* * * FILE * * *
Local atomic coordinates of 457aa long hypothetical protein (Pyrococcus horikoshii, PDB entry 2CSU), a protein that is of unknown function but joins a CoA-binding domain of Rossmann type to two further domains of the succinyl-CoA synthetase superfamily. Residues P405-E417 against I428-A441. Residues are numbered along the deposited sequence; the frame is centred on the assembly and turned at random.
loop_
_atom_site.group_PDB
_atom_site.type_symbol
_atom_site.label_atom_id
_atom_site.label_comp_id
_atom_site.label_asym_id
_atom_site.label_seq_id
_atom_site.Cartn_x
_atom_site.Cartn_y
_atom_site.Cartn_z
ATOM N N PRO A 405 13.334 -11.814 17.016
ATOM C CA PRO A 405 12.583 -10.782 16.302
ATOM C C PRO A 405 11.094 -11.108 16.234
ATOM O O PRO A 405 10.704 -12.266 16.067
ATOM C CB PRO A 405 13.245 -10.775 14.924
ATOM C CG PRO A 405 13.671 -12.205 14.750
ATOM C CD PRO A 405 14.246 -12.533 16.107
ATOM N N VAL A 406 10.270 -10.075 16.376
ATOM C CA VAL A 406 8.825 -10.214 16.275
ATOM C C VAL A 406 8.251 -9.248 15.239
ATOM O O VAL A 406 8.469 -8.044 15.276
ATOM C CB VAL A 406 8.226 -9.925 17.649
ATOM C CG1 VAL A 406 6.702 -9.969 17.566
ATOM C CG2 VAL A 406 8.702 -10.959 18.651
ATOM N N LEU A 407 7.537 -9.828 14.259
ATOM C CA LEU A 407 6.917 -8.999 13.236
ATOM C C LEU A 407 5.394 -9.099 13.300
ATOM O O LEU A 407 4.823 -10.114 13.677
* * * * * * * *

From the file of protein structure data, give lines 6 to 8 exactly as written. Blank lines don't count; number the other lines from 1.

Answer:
_atom_site.label_comp_id
_atom_site.label_asym_id
_atom_site.label_seq_id